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Capital account liberalisation and poverty: how close is the link?

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  • Philip Arestis
  • Asena Caner

Abstract

The literature on the theoretical and empirical aspects of the relationship between finance and economic growth is both substantial and extensive. The same cannot be said on the relationship between financial development and poverty reduction--an equally important aspect. In this study, we visit the theoretical arguments and conduct an empirical analysis of the relationship between the capital account dimension of financial liberalisation and poverty for developing countries for the period 1985--2005. In particular, we employ the 'system GMM' technique to test whether capital account liberalisation has helped alleviate poverty, and also whether the extent to which capital account liberalisation affects poverty depends on the quality of institutions. We also use OLS and IV techniques to verify our findings. Our findings indicate that there is no statistically significant relationship between the degree of capital account liberalisation during the period and the poverty rate. Developing countries with higher institutional quality have lower poverty rates, but the effect has low statistical significance. A higher degree of capital account liberalisation is associated with a lower income share for the poor. Copyright The Author 2009. Published by Oxford University Press on behalf of the Cambridge Political Economy Society. All rights reserved., Oxford University Press.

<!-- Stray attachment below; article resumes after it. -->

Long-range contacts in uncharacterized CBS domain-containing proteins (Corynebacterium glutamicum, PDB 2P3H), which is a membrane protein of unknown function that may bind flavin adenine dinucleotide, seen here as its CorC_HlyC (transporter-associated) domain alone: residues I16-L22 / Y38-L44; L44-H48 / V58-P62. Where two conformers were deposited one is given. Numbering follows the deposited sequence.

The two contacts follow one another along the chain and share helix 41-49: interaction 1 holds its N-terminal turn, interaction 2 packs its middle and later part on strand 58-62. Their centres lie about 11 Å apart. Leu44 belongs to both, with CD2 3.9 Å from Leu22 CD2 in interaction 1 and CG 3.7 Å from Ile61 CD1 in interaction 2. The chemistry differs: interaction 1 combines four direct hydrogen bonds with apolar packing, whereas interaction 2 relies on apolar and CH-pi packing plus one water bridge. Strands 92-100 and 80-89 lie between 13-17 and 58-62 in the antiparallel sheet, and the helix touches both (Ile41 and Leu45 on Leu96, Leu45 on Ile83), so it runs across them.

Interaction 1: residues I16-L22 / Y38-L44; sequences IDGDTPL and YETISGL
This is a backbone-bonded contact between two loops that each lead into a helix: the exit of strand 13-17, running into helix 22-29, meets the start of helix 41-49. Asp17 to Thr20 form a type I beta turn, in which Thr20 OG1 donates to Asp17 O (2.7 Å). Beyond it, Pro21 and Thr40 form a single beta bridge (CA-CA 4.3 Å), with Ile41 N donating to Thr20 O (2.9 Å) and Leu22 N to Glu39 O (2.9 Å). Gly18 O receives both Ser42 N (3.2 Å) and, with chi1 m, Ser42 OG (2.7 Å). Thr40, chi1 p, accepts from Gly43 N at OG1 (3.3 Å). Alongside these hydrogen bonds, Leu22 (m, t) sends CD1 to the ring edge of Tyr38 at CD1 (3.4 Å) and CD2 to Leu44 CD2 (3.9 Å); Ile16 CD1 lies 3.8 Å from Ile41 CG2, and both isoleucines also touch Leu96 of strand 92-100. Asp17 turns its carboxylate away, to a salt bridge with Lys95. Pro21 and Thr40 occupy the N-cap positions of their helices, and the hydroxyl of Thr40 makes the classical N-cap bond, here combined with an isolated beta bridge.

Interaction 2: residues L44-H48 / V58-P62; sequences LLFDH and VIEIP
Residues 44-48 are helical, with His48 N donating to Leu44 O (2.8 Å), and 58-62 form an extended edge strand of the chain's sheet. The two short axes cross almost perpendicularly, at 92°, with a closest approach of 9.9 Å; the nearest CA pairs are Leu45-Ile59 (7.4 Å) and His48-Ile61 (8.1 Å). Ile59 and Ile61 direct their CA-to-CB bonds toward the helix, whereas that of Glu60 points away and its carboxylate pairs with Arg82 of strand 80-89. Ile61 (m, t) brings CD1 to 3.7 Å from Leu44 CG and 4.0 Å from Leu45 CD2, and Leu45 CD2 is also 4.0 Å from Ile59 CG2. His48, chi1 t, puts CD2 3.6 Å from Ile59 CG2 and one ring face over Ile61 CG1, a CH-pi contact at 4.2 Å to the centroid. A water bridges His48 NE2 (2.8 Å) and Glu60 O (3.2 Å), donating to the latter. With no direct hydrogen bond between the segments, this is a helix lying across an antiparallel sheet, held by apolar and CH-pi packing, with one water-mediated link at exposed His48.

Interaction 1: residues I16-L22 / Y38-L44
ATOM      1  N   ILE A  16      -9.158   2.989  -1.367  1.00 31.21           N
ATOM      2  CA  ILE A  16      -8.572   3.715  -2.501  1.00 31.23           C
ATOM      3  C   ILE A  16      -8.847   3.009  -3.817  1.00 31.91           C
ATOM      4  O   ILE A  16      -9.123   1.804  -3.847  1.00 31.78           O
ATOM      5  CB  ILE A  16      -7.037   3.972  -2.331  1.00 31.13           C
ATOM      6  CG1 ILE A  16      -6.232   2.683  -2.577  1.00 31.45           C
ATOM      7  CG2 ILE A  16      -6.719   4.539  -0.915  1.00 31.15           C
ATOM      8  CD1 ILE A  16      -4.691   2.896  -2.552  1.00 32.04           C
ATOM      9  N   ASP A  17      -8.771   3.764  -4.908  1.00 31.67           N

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File URL: http://hdl.handle.net/10.1093/cje/bep062
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Bibliographic Info

Article provided by Oxford University Press in its journal Cambridge Journal of Economics.

Volume (Year): 34 (2010)
Issue (Month): 2 (March)
Pages: 295-323

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Handle: RePEc:oup:cambje:v:34:y:2010:i:2:p:295-323

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Citations

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Cited by:
  1. Singh, A., 2011. "Financial Globalisation and Human Development," ESRC Centre for Business Research - Working Papers wp421, ESRC Centre for Business Research.
  2. Asongu Simplice, 2013. "Inequality, poverty and quality of institutions: which freedom channels of globalization matter for Africa?," Working Papers 13/014, African Governance and Development Institute..
  3. Arestis, P. & Singh, A., 2010. "Financial Globalisation and Crisis, Institutional Transformation and Equity," ESRC Centre for Business Research - Working Papers wp405, ESRC Centre for Business Research.
  4. Yalta, A. Yasemin & Yalta, A. Talha, 2012. "Does financial liberalization decrease capital flight? A panel causality analysis," International Review of Economics & Finance, Elsevier, vol. 22(1), pages 92-100.
  5. Asongu Simplice, 2013. "New financial development indicators: with a critical contribution to inequality empirics," Working Papers 13/036, African Governance and Development Institute..
  6. Enowbi Batuo, Michael & Asongu, Simplice A., 2012. "The impact of liberalisation policies on income inequality in african countries," MPRA Paper 43344, University Library of Munich, Germany.
  7. Canale, Rosaria Rita, 2010. "Microcredit in advanced economies as a "third way”: a theoretical reflection," MPRA Paper 21109, University Library of Munich, Germany.
  8. Asongu Simplice & Michael E. Batuo, 2012. "The Impact of Liberalisation Policies on Inequality in Africa," Working Papers 12/038, African Governance and Development Institute..

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